Backhaul Increasingly is a Strategic Matter for ISPs

Backhaul sometimes is a strategic advantage or key impediment for one or more service providers, as well as an important driver of operating cost. Backhaul often accounts for as much as 25 percent of total operating cost for a mobile service provider, for example.

As transmission networks become more dense, using small cell and carrier Wi-Fi architectures, for example, backhaul will be a major issue, mostly because the cost of backhaul has to scale to much-lower levels than has been the case for mobile and enterprise backhaul prices.

Where a traditional enterprise backhaul had substantial revenue generated by the link, a carrier Wi-Fi or small cell might have close to zero incremental revenue generated by the link.

The cost of backhaul also has been a key impediment for ISPs seeking to provide higher access speeds in regions distant from an Internet access point.

When the “Broadband Technology Opportunities Program” was launched in 2008 to promote high speed access advances in rural areas, you might have predicted that most of the money would be spent to create or augment access facilities.

Instead, middle mile backhaul facilities received significant funding. The reason was simple enough: in many rural areas, it is the backhaul to Internet points of presence that is the key impediment to faster end user Internet access.

You might argue that is the case in many parts of South Asia and Africa as well. There is little point in creating new access networks where backhaul is insufficient to support those access assets and potential customers.

Wi-Fi also now is an essential part of the backhaul strategy for most mobile service providers, allowing carriers to offload half or more of total Internet access traffic from the mobile network to the fixed network.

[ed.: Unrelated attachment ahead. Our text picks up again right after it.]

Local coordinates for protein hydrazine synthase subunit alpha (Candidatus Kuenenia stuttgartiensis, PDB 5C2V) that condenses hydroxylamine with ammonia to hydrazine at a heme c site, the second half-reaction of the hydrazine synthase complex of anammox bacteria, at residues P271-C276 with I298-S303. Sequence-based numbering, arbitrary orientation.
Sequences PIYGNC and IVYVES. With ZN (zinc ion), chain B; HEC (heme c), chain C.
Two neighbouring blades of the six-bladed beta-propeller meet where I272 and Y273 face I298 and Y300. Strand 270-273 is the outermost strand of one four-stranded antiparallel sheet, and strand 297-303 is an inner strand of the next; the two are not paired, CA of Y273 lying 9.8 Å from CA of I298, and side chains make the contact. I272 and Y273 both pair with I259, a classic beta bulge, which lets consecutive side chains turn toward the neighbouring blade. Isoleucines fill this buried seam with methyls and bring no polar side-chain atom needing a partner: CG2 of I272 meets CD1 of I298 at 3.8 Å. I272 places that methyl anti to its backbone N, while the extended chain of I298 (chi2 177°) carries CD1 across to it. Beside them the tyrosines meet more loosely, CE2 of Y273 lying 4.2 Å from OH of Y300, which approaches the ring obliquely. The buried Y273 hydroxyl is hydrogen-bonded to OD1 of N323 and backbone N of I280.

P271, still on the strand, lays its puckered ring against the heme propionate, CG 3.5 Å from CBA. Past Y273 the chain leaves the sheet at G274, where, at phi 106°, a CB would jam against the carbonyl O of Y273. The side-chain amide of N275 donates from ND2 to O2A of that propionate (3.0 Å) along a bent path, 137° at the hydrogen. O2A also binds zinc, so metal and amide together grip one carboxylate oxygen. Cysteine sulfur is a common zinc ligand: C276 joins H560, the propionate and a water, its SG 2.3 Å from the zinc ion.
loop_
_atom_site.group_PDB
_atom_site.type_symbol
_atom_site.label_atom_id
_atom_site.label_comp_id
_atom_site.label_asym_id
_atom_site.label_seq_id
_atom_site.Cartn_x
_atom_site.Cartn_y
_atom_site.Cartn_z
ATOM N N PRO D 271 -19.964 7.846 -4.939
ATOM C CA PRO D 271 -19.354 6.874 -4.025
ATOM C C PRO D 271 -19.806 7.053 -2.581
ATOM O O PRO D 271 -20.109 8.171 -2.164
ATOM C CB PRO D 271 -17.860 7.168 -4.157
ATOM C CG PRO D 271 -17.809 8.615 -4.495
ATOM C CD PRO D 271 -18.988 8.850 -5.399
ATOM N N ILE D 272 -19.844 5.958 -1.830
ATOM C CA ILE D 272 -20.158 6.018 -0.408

In some cases, up to 80 percent of mobile traffic is offloaded to Wi-Fi networks.

In similar fashion, deployment of mobile cell capacity likewise drives growth of demand for backhaul. And though much attention has been focused on the impact of new small cells and carrier Wi-Fi, standard macrocell deployments can be important as well.

“Over the past several years of experience, a fairly strong correlation between domestic carriers, aggregate CapEx and our level of organic growth in American Tower” can be seen, said Jim Taiclet, American Tower Corp. CEO. “For example, from 2010 to 2012, we saw aggregate spend on wireless CapEx of about $25 billion to $30 billion supporting our organic core growth rates in the range of seven percent to eight percent during those years.”

In 2013, when U.S. mobile service provider capital investment grew to nearly $35 billion a year, American Tower has seen revenue growth of nine percent.

Backhaul bandwidth demand scales in other ways beyond the number of tower sites and radios, though.

Between 2012 and 2013, average daily U.S. smartphone data consumption grew by almost 40 percent, while connected tablet usage increased by over 50 percent. And then there is mobile video, consumption of which might grow an order of magnitude between 2013 and 2018, according to Cisco projections.

Small cell deployments will have an impact, but American Tower presently generates 95 percent of its revenue from macrocell sites.

And one big question is how much incremental demand Sprint might drive, as it activates new 2.5 GHz capacity.

As an example, said Taiclet, Sprint would have to add 30,000 to 40,000 transmission locations to have 2.5 GHz coverage match the existing 1.9 GHz network footprint. That could possibly double the number of tower locations operated by Sprint.

All of those examples--Wi-Fi offload, small cell backhaul, existence of backhaul facilities in emerging markets, additional 2.5-GHz cell sites and BTOP funding--illustrate the roles backhaul often plays as a strategic matter for mobile service providers, not merely a tactical necessity.
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